Naturespeak A naturalist's view of the world

June 19, 2007

In Cold Blood

Filed under: Uncategorized — wykes @ 9:51 pm

     The Rana girls are pretty much in the same place every day. They’re not much in the small talk department and can bore you into a stupor with their inactivity.  In fact, on the “exciting to be around meter,” they come in just after drying paint and growing corn observation.

  As bullfrogs, they certainly have a lot of “wow” potential.  Weighting in at 1 lb. or more and measuring up to an excess of 8 inches from snout to tail bone, they represent the largest frog in North America.  They have the singular ability to eat just about anything that fits in their mouth (see this video on the Natl. Geographic site) and are the stuff of story (as in Mr. Twain’s Celebrated Jumping Frog) and cuisine (frog legs).  The rolling bellow of the male frogs (listen hear- scroll down to the bullfrog recording) is one of the more impressive sounds of nature, but the sisters are excused from this singular male duty.

  With all this going for them, you’d think that watching them in their natural habitat would be exciting, but such is not the case. Except for the occasional blink or foot readjustment, their role as space saver could just as easily be performed by ornamental lawn frogs. To be fair about it, these frogs have no responsibility to entertain me.  They are cold-blooded creatures whose energy level is maintained at a very low idling speed. It is their duty to conserve energy until they absolutely need to use it, unlike our warm-blooded passion to burn it up.

  With this thought in mind, I was surprised when the sisters exhibited a veritable flurry of activity the other day. At one point, sister two actually nabbed a passing damselfly. She launched into a short leap, flung out her thick pink tongue, plastered the insect and squeaked with satisfaction before resuming her usual repose.  Sister one continued to stare blankly into space with her tremendous marble-like eyes and registered no reaction to the nearby excitement. (This is the same individual that was nearly overturned by a passing muskrat last week but maintained her place with an equally stone faced response.)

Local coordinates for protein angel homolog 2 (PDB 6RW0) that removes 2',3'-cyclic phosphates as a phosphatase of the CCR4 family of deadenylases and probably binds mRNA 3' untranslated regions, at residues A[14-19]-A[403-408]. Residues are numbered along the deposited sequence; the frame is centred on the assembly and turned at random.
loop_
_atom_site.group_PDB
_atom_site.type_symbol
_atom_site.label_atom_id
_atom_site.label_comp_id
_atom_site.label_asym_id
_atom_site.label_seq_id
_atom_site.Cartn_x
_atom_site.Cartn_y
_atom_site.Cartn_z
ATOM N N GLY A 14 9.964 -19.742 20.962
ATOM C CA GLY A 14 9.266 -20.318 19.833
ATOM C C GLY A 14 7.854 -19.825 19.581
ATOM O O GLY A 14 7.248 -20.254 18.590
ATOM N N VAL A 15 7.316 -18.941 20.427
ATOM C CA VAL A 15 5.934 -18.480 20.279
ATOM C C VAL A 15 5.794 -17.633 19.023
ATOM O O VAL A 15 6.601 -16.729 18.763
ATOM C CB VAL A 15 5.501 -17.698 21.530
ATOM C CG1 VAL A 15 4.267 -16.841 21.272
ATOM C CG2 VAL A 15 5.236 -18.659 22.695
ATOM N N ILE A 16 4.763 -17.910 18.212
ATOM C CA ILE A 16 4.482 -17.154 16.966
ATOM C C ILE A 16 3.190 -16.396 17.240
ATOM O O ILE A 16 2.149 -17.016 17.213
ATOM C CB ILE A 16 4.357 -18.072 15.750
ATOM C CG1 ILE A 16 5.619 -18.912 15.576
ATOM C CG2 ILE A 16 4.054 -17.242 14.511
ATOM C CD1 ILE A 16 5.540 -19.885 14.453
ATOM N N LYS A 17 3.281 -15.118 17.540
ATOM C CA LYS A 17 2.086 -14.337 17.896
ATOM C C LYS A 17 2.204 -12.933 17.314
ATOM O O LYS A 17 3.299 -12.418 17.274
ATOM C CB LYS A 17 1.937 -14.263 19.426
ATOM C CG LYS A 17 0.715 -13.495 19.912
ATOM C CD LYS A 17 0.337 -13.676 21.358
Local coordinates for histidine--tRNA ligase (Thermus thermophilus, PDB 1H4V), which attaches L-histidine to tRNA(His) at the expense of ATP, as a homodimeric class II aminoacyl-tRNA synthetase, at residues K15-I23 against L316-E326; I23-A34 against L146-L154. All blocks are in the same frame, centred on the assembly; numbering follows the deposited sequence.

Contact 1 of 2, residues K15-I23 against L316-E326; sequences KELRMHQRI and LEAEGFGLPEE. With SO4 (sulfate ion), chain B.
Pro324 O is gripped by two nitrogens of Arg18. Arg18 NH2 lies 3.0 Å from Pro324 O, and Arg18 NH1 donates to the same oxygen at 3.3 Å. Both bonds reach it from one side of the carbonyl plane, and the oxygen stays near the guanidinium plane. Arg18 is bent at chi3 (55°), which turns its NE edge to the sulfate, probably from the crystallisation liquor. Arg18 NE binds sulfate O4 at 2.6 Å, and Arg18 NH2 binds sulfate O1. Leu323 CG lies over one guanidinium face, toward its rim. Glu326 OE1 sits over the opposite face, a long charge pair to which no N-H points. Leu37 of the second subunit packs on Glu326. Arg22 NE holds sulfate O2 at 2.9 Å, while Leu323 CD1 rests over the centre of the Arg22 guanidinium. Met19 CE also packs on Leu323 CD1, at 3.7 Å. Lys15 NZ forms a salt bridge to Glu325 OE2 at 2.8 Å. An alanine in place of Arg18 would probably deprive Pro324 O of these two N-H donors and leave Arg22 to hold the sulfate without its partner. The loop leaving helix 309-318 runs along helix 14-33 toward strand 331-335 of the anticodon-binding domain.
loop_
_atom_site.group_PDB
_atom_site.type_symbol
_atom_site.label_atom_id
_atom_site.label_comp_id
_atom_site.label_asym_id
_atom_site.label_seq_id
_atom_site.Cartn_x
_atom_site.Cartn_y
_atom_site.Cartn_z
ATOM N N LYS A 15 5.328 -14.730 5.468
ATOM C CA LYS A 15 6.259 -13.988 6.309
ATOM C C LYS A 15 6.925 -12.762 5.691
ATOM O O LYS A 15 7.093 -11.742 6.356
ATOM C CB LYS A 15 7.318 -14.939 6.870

You can imagine my shock,then, when I saw sister one begin to twitch.  Not believing my eyes, I was astounded to see her repeat the dramatic performance and then follow it up with an encore.  What could make her display such youthful vigor, I wondered? Upon closer examination, I saw that her actions were inspired by the pesky attentions of a mosquito. Every time the skeeter landed on her back, it evoked a localized twitch like that of a horse. 

  As warm bloods, we humans believe that mosquitoes are strictly our burden to bear.  Deadly malaria virus transmitting mosquitoes certainly have altered the course of human history, but the fact is that not all mosquitoes feed on humans.  Some species restrict themselves to birds, while others specialize in cold-bloods like snakes, turtles, and frogs.

  The females of the clan do all the blood sucking – the males stick to a diet of plant juice. Whether derived from bullfrog blood or Timmy’s left arm, a blood donation is digested over the course of several days.  During that time she is uses the blood proteins to nurture several hundred eggs.

  As if my column wasn’t enough to convince you that everything you read isn’t true, I am reminded of a statement from a frog site that states that “amphibians (like the bullfrog) are protected by pathogens, mosquitoes, ticks, and leeches by special components that the skin secretes.”  No, bullfrogs serve as blood donors just like the rest of us. It took a silent still frog to teach me that not every mosquito on earth likes people.

  As far as I know, there is no one particular mosquito species that prefers Bullfrog blood, but one – called Culex pecator – hits on bullfrogs more often than not. When Culex makes a strike, it probably seeks a location where the skin is sun dried and the slime coating at a minimum, such as Ms. Rana’s back.  They also seek out the delicate area behind the eye as a likely drilling site.

  A well placed eyeball bite will frequently elicit a raised white bump similar to our reaction to a mosquito attack. The thought being bit on the back of my eyeball is a sobering thought, one that almost makes me appreciate the bite I just got on my arm…almost.

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